Family or private business succession planning
For this blog, we interviewed Andrea Fredrickson, President of Revela. She and her family own several businesses and work closely with privately held businesses across the country. Today she is answering a few questions about succession planning as it relates to running the business, not the specific financial and legal aspects of succession planning.
- What is succession planning? For the purpose of this blog, succession planning is the process of identifying and developing candidates to fill key positions within the company. Many owners and executives think about the fact that they should be doing something about this, but thinking is as far as it gets until it is too late.
- When should an owner start the planning process? Succession planning should start as soon as possible. It’s never too early to start identifying the knowledge, skills, experience, and beliefs that a person should have to be effective in each role. Once those are identified, begin to assess various people to see how well they match up.
- Where do people get hung up when choosing their successor? When choosing their successor, often times the owner believes the successor should be just like them; same relationship building or sales ability, same understanding and experience in accounting, or other such skill. Sometimes executives think a candidate is too young. It’s important to identify what will be needed in the future.
- What can an owner/executive do to prepare candidates for future positions? If you’re considering a member of the family, be sure that they have worked in another business for a few years. This will give them perspective and allow them to bring something to your business from their experience. Create a plan. Identify the roles and positions the person will progress through to gain experience and knowledge. The plan should also include ways for the candidate to develop specific skills such as reading financial statements and other skills related to the company.
- What if you have multiple children? How do I choose between them and be fair? This is one of the most difficult questions. First, find out what each individual’s interest is in the business. Is it to run the business? Be on the board and some management or other position? Be on the board only? Or Nothing? You may want to consider creating a ‘Family Council.’ This is where family members are educated on the business; learn how strategies are created, important decisions were made, etc. They have no decision or voting rights. Only education. This can help family members determine the role they may have interest in. From there you let them know how you will be assessing each person; determining future requirements, then training and mentoring to determine fit.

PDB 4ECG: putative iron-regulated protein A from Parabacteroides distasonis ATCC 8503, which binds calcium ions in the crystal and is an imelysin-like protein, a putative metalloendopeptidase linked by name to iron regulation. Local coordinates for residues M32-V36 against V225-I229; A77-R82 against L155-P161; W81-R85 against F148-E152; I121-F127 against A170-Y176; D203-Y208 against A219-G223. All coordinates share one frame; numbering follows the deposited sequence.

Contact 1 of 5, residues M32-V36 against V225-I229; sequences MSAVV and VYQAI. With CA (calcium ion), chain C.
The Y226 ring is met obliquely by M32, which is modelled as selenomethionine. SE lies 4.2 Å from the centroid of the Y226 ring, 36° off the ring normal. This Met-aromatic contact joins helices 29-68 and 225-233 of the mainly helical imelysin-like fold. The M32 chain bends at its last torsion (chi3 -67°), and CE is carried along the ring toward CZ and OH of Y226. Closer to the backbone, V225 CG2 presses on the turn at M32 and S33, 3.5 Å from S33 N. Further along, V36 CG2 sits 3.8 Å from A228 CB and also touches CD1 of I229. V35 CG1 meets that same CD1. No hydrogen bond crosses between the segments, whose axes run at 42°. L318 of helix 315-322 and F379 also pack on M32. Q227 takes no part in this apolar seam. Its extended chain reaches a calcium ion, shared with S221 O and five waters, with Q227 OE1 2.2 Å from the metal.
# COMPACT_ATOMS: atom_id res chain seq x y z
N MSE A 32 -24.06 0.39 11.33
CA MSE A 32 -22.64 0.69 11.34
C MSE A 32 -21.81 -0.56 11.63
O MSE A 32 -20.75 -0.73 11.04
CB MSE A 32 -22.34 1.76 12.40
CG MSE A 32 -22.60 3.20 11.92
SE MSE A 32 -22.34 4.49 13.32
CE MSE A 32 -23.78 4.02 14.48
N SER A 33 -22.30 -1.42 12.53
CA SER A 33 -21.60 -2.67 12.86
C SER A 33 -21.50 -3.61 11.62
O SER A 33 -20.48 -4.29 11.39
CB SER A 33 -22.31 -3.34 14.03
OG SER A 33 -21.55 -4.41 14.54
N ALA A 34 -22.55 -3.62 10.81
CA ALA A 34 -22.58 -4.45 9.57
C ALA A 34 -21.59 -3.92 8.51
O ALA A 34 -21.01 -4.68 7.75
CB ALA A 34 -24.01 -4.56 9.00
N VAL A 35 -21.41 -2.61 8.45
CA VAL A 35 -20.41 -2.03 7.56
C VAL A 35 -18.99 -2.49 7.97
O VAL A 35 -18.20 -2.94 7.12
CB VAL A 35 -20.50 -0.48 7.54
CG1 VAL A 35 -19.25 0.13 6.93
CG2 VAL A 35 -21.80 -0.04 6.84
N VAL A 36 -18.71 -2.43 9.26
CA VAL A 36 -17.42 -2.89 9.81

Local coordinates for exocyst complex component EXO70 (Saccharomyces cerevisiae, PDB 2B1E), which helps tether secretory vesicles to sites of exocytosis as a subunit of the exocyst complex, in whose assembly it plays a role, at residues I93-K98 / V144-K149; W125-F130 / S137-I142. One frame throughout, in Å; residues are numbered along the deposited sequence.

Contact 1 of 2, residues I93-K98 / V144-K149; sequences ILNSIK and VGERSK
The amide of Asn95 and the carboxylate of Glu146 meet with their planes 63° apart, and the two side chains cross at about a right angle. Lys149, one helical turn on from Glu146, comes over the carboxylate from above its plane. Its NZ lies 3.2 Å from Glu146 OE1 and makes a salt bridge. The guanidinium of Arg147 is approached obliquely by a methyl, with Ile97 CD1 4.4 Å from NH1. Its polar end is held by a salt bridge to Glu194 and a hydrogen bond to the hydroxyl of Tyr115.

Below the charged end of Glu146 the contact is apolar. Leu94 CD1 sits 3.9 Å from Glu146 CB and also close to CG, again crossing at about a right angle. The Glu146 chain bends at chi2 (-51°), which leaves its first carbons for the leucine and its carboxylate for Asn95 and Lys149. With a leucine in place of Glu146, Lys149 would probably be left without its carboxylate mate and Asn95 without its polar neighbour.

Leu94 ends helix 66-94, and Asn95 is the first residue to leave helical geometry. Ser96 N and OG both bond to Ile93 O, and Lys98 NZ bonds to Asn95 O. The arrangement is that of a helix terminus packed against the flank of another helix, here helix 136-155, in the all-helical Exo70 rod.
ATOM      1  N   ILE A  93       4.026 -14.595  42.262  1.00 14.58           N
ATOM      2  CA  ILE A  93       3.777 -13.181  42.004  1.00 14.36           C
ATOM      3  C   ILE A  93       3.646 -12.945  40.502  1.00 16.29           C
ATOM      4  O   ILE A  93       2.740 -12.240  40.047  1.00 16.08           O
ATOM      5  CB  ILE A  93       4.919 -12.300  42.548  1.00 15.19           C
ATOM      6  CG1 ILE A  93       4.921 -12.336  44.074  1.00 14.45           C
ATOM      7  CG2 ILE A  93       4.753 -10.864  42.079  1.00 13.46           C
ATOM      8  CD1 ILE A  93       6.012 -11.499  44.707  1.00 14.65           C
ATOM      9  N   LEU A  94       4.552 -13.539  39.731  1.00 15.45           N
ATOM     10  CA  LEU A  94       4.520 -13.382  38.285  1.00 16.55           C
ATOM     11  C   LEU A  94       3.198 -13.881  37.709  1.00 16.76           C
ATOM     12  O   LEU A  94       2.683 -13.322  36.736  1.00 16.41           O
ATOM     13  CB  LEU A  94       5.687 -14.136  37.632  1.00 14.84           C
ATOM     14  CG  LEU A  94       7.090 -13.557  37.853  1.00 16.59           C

- What if none of the family members are capable of running the business or are interested? You have a couple of options: Sell the business (ESOP or other buyer) or the family can retain ownership with an employee running the business.
Some final thoughts. Succession planning often gets put off because we think we have time. The reality is you never know. Succession planning takes time. The hardest part is simply starting.
For more than 20 years, Revela has helped guide people in leadership roles to recognize their strengths, develop their skills and create a relationship with their team that builds confidence, fosters communication, and celebrates personal success. Revela believes in coaching rather than teaching. Self-awareness over textbook examples. Personalization versus cookie-cutter. For more information about Revela and our service offerings, visit RevelaGroup.com or call 712-322-1112.
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Andrea Fredrickson and her father started Revela over 25 years ago, where she is now the sole owner. Andrea and her team work with family-owned and other privately-held companies across the country to help develop strategy, goals, organizational structure, and leadership skills to foster company growth. Raised in Southwest Iowa, she now lives in Omaha, Nebraska and is involved with several non-profit organizations and the other businesses her family owns. She has degrees in education, management, and post graduate work in organizational behavior. She has worked with the leaders and employees of TS Bank and its affiliates since 2005.